Letting go of destructive practices

I feel like I’ve come a really long way in the past five years when it comes to my relationship with my body and myself. I’ve learnt over the years that in order to really move forward, you need to leave all destructive practices behind. If you can’t rid yourself of habits and adopted idiosyncrasies that you’ve held onto out of self-hatred, then part of you is always going to be bogged down.

One practice that I left behind played a big role in repairing my relationship with food. After extremely restrictive dieting I decided it was a good idea to go vegetarian. It wasn’t for ethical reasons like many of the vegetarians you might know, it was simply because I attached vegetarian food with being “healthier” and overall, lower calorie. If I had an excuse for why I couldn’t eat meat, then I could avoid the inevitable awkwardness of my strange food tendencies around others. So for almost two years I ate no meat whatsoever.

Meanwhile, I was doing up to 15 hours of cardio based exercise a week and punishing myself with late night runs after days when I thought I had overeaten.

I was exhausted.

In fact, it was only once I started experiencing a recurring dream about devouring a delicious juicy, iron-rich steak that I came to the conclusion that enough was enough. I wasn’t eating a well-rounded diet rich in whole protein sources; I was living off salads, rice and dairy products. I had trouble concentrating, I was experiencing terrible mood swings and my performance in the gym was deteriorating at a rate of knots.

So one day I expressed my concerns to my dad. You’ve never seen somebody’s eyes light up as his did. He’d been clutching at straws for vegetarian meal ideas for the better part of a year and my admission that I needed red meat in my life was like music to his ears, I’ve no doubt.

Dad cooked me a rump steak to medium rare perfection some days later and while I admit that I felt some anxiety in the lead up, I’ve never looked back.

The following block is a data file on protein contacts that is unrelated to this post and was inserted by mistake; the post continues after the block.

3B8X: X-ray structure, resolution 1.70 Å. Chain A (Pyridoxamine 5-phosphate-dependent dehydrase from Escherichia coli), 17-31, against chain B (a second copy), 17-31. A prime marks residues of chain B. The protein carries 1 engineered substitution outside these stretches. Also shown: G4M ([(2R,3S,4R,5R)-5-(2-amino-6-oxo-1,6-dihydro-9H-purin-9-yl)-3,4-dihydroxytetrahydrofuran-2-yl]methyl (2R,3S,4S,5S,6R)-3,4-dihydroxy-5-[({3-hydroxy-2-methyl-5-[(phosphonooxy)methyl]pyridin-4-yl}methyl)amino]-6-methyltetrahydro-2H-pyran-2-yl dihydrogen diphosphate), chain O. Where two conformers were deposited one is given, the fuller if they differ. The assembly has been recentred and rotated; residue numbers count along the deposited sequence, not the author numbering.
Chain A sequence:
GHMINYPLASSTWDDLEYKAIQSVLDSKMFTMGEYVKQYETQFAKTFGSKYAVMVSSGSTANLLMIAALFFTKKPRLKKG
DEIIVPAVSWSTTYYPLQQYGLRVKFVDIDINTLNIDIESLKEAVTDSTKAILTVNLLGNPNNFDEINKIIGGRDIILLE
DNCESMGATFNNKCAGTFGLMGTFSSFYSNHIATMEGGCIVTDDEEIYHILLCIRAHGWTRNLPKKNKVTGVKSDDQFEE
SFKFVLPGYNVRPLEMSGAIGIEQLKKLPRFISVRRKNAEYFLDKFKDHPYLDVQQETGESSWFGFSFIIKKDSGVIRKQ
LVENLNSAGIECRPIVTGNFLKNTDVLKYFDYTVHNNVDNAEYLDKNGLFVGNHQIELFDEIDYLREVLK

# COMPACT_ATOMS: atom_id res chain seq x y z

The results of adding an iron-rich protein source like beef to my diet was incredible -the change in my gym performance was noticeable almost immediately. Going from dizziness and post-workout headaches to beast mode, my endurance, my energy levels and my strength increased noticeably. The changes weren’t just physical though. I had basically obliterated a fear. I felt more confident, I felt happier and I no longer felt this anxious cloud that had consumed me for a long time.

These days, I fuel myself for performance, for health but most of all for happiness. I love big bowls of food created for the purpose of enjoyment and fuelling an active lifestyle (zucchini noodle Bolognese and pulled beef bowls with rice and veg are two of my faves). Fearing certain foods is entirely unnecessary. Eat a diet that nourishes you; eat foods you enjoy, because honestly, deprivation is only conducive to unhappiness. You aren’t doing yourself any favours.

And as for those destructive practices, let them go. Ask yourself if the choices you’re making for your health and fitness make you happy. If the answer is no, it’s time to change your methods.


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